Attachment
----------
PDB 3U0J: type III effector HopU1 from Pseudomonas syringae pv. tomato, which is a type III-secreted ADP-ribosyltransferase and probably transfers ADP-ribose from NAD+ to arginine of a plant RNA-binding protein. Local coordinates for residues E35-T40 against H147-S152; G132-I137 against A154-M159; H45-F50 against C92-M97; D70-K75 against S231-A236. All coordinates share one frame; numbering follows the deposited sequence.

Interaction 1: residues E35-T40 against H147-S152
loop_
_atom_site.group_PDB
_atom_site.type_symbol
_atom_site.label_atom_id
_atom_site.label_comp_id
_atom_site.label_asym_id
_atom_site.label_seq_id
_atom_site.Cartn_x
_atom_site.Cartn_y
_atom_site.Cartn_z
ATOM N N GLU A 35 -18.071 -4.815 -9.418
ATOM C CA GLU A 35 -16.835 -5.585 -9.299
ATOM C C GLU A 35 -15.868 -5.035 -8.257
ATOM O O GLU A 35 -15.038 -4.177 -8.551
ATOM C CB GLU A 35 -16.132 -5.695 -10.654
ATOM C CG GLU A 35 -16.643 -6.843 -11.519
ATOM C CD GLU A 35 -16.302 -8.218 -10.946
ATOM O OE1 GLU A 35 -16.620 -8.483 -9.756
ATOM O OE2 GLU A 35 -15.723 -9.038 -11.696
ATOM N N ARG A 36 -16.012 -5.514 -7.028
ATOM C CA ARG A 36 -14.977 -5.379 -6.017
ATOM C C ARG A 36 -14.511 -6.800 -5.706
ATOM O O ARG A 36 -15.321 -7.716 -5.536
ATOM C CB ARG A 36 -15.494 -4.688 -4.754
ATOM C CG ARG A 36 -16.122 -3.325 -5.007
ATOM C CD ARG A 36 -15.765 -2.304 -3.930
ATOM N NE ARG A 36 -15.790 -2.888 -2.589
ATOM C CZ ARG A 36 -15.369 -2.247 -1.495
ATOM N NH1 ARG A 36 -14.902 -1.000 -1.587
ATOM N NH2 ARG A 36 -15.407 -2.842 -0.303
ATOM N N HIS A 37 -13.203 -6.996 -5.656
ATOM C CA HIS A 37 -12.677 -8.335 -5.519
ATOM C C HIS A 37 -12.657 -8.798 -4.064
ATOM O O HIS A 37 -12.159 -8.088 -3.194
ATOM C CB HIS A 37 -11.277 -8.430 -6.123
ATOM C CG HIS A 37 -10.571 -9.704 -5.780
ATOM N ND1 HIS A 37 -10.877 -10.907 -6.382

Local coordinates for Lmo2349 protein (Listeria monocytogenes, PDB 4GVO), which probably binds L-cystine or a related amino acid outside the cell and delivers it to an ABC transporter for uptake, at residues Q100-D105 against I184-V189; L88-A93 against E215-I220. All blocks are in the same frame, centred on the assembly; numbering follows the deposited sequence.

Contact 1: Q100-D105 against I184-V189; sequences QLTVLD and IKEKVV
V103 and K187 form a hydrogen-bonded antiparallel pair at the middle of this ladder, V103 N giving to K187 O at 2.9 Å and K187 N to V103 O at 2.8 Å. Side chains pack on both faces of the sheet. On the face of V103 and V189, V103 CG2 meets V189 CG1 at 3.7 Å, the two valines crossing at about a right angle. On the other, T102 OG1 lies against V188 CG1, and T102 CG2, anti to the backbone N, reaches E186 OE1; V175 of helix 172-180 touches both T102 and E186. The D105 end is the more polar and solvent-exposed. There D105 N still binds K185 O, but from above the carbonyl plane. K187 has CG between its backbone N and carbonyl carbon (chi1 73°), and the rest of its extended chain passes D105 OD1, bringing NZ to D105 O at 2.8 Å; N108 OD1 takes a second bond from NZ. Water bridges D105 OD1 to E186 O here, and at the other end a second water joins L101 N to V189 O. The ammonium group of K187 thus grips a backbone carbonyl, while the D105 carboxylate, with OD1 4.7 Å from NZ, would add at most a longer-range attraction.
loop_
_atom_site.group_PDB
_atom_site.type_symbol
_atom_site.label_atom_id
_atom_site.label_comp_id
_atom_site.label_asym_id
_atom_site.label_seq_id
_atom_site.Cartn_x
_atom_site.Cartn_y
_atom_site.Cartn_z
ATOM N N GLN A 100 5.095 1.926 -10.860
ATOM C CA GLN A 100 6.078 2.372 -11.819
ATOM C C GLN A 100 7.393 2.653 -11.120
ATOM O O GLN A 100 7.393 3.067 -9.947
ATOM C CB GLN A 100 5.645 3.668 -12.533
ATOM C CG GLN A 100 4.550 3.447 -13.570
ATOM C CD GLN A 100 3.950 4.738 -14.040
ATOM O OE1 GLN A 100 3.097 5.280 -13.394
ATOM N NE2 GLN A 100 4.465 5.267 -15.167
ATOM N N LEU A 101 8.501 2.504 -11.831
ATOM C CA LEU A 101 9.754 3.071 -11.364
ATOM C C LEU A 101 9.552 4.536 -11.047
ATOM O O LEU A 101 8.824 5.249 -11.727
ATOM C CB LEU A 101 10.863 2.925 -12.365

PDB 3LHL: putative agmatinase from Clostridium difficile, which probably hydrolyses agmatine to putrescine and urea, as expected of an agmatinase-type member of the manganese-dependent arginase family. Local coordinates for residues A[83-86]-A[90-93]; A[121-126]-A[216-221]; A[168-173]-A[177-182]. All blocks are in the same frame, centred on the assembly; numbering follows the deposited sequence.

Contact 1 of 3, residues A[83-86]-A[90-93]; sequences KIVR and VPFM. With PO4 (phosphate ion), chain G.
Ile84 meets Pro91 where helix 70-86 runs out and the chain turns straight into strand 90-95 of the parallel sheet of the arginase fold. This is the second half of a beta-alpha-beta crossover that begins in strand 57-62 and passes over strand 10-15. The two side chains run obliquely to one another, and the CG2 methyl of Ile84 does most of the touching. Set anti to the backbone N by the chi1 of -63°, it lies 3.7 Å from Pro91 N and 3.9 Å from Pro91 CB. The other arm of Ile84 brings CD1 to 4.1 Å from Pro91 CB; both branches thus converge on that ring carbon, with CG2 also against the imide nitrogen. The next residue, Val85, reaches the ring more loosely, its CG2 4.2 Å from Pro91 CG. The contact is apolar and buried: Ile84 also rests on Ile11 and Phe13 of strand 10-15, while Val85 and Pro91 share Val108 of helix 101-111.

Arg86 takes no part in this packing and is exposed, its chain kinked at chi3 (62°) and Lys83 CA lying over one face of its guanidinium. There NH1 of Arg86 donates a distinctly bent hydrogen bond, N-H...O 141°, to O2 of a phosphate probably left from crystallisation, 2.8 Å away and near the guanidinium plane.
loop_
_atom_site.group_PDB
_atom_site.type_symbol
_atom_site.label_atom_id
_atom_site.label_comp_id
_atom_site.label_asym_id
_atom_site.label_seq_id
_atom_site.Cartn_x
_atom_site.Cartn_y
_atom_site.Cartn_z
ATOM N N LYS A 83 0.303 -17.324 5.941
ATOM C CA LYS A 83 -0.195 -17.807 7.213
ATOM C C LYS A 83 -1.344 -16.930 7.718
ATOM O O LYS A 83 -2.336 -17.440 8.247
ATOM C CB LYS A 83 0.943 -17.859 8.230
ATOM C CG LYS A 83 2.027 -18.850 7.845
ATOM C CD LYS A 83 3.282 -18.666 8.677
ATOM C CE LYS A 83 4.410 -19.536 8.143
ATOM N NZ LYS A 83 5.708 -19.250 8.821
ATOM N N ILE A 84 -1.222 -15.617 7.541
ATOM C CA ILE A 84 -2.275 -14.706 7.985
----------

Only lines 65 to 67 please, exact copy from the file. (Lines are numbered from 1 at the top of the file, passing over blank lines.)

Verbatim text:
ATOM O O LEU A 101 8.824 5.249 -11.727
ATOM C CB LEU A 101 10.863 2.925 -12.365

PDB 3LHL: putative agmatinase from Clostridium difficile, which probably hydrolyses agmatine to putrescine and urea, as expected of an agmatinase-type member of the manganese-dependent arginase family. Local coordinates for residues A[83-86]-A[90-93]; A[121-126]-A[216-221]; A[168-173]-A[177-182]. All blocks are in the same frame, centred on the assembly; numbering follows the deposited sequence.